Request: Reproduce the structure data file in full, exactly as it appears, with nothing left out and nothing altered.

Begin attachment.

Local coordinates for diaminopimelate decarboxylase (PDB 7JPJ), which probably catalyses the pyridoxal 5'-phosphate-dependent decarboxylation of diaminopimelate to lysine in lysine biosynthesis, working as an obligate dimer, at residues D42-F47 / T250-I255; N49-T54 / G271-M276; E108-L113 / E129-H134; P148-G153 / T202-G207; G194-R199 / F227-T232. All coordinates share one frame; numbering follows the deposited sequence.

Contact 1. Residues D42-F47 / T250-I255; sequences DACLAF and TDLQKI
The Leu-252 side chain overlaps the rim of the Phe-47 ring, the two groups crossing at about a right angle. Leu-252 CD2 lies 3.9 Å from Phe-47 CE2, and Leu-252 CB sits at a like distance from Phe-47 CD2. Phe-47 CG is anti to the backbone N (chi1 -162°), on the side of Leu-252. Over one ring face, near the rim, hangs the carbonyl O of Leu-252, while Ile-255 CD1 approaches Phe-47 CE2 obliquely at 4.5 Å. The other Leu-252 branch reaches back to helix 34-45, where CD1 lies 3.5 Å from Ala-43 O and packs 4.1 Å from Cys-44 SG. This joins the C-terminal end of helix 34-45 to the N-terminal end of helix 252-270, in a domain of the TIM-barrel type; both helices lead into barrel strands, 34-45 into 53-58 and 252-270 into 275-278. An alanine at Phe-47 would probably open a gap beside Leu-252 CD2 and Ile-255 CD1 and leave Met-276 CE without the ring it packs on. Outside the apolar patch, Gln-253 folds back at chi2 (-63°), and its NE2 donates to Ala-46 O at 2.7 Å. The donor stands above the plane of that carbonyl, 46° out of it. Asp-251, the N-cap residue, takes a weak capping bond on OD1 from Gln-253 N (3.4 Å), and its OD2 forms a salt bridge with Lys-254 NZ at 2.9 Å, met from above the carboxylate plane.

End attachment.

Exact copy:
Local coordinates for diaminopimelate decarboxylase (PDB 7JPJ), which probably catalyses the pyridoxal 5'-phosphate-dependent decarboxylation of diaminopimelate to lysine in lysine biosynthesis, working as an obligate dimer, at residues D42-F47 / T250-I255; N49-T54 / G271-M276; E108-L113 / E129-H134; P148-G153 / T202-G207; G194-R199 / F227-T232. All coordinates share one frame; numbering follows the deposited sequence.

Contact 1. Residues D42-F47 / T250-I255; sequences DACLAF and TDLQKI
The Leu-252 side chain overlaps the rim of the Phe-47 ring, the two groups crossing at about a right angle. Leu-252 CD2 lies 3.9 Å from Phe-47 CE2, and Leu-252 CB sits at a like distance from Phe-47 CD2. Phe-47 CG is anti to the backbone N (chi1 -162°), on the side of Leu-252. Over one ring face, near the rim, hangs the carbonyl O of Leu-252, while Ile-255 CD1 approaches Phe-47 CE2 obliquely at 4.5 Å. The other Leu-252 branch reaches back to helix 34-45, where CD1 lies 3.5 Å from Ala-43 O and packs 4.1 Å from Cys-44 SG. This joins the C-terminal end of helix 34-45 to the N-terminal end of helix 252-270, in a domain of the TIM-barrel type; both helices lead into barrel strands, 34-45 into 53-58 and 252-270 into 275-278. An alanine at Phe-47 would probably open a gap beside Leu-252 CD2 and Ile-255 CD1 and leave Met-276 CE without the ring it packs on. Outside the apolar patch, Gln-253 folds back at chi2 (-63°), and its NE2 donates to Ala-46 O at 2.7 Å. The donor stands above the plane of that carbonyl, 46° out of it. Asp-251, the N-cap residue, takes a weak capping bond on OD1 from Gln-253 N (3.4 Å), and its OD2 forms a salt bridge with Lys-254 NZ at 2.9 Å, met from above the carboxylate plane.